Frankly, I can't believe the negative reviews of this book. It's a beautifully written slice of whimsical nostalgia. Fischer's tour of the UK cult/sci-fi convention circuit is charming, wonderfully readable, and worthy companion to the writings of Stuart Maconie, Charlie Connelly or Charlie Brooker.

An essential read for anyone who's hesitantly dipped their toes into the dark water of cult fandom, or - indeed - their other halves.

Steve Berry, author of TV Cream's Toys: Presents You Pestered Your Parents for
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1 of 1 people found the following review helpful By Jezza on 7 Jan. 2009
Format: Paperback
This book is wonderful. Mr Fischer has such a gift with words that it was all I could do to stop myself from bursting out loud with laughter on the train.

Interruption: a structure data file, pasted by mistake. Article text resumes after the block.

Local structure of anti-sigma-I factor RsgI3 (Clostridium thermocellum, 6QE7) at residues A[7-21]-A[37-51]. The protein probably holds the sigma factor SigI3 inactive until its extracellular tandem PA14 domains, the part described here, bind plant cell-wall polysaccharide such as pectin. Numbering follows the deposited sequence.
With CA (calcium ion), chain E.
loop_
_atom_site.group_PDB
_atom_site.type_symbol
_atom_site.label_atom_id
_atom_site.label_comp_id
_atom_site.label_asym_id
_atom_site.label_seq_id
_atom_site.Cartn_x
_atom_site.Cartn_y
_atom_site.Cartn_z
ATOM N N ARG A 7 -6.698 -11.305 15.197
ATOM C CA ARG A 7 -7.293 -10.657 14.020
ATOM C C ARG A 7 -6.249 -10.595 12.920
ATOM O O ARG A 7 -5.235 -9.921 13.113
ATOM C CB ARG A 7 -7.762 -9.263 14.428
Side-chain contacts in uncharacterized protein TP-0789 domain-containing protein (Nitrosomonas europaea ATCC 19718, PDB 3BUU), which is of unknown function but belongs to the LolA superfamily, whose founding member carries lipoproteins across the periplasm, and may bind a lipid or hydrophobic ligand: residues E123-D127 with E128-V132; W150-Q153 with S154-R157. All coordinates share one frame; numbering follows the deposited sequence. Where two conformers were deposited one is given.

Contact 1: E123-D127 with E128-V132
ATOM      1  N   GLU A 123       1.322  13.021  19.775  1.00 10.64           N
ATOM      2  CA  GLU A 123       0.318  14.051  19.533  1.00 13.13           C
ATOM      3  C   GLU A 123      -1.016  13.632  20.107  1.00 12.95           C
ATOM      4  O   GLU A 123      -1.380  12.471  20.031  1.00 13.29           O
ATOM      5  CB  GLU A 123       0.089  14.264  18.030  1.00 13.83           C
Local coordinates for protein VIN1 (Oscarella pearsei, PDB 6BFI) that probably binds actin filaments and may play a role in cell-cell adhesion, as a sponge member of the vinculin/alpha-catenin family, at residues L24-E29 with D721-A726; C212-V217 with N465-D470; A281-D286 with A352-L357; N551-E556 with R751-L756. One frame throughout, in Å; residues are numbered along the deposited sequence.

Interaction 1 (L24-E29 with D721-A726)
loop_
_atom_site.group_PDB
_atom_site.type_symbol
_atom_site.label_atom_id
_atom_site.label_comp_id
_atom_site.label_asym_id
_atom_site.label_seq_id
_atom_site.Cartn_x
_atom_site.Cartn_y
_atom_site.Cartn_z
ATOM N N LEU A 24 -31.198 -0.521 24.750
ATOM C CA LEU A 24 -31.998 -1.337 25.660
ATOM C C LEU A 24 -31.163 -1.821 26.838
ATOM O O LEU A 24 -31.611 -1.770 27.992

Whilst I am a fan of many of the sci-fi subjects covered in this book, the introductions to the movie or TV show in question make it easily accessible to anyone who may not be so familiar with any of the subject matter. And, in contrast to other similar books (eg "Who Goes There" by Nick Griffiths), I could not help but empathise and sympathise with Mr Fischer as he went on his journey.

Overall, a fantastic book which I cannot recommend highly enough.
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10 of 12 people found the following review helpful By fegMANIA! VINE VOICE on 20 July 2008
Format: Paperback
Having spent his youth being transported to other worlds, Bob Fischer takes the opportunity to transport us to his and it turns out to be a very amusing and heartwarming world indeed. It also turns out to be worryingly full of Flamin' Hot Monster Munch, but surely nobody was ever put off reading a book because of a corn-based snack food?